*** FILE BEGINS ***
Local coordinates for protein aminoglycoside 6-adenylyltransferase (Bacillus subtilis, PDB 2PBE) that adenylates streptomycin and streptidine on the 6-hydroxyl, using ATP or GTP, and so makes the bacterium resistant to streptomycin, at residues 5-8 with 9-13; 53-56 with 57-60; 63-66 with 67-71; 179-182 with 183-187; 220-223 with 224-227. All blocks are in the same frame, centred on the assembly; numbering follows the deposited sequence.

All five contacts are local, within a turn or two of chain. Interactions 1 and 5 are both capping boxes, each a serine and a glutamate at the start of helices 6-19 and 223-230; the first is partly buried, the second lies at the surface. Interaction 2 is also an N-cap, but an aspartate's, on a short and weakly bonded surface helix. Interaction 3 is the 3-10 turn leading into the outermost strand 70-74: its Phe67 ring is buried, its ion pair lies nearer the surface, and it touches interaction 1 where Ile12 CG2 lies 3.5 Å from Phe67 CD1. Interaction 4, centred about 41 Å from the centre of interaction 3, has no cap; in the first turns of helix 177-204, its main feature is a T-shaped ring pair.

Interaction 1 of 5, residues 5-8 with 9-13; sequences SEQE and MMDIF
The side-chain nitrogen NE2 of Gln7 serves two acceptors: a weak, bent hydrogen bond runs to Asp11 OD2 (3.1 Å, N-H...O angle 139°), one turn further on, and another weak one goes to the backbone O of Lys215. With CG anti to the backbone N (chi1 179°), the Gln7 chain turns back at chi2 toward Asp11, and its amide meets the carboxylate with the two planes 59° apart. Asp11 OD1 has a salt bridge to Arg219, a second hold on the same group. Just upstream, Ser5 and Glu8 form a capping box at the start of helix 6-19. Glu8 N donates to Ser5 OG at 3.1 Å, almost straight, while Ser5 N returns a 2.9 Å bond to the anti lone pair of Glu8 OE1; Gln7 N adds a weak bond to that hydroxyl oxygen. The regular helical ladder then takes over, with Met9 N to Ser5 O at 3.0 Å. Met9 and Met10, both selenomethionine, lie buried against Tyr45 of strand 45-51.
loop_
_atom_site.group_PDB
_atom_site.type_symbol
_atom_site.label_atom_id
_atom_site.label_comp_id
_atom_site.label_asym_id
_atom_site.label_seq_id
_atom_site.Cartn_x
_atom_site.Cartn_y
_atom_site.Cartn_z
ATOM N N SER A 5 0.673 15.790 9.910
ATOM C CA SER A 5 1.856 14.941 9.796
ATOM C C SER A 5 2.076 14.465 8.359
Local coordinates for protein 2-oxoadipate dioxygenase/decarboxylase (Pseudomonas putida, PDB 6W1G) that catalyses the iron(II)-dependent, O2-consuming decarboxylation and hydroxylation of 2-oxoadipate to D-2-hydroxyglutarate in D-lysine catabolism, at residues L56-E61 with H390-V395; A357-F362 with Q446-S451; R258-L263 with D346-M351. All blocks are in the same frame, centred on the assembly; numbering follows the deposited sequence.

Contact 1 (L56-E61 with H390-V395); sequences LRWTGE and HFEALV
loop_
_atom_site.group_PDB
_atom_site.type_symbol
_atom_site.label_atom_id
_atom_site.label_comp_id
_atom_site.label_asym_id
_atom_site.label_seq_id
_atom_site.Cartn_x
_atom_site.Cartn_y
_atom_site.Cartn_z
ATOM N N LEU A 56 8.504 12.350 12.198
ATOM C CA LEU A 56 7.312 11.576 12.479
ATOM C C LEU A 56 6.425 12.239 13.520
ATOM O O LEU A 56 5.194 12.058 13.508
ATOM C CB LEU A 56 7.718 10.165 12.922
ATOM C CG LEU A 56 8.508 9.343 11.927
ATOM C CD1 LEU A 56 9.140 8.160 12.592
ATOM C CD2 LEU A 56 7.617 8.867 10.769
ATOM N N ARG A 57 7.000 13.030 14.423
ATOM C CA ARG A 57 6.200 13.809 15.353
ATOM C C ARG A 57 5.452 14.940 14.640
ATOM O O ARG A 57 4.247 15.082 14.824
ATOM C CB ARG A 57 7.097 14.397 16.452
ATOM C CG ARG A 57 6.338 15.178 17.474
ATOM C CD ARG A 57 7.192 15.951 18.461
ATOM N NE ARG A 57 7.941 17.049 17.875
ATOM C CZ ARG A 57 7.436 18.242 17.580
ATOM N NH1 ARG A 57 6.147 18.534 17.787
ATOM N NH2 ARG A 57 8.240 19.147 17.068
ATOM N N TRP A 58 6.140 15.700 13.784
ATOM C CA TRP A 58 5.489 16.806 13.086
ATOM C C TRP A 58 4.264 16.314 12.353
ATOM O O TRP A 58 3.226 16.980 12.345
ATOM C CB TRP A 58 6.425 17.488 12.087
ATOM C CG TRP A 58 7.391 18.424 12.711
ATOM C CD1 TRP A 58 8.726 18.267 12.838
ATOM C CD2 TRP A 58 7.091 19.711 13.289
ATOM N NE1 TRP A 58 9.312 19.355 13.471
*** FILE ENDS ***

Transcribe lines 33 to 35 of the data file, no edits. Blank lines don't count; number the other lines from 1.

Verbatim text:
ATOM O O LEU A 56 5.194 12.058 13.508
ATOM C CB LEU A 56 7.718 10.165 12.922
ATOM C CG LEU A 56 8.508 9.343 11.927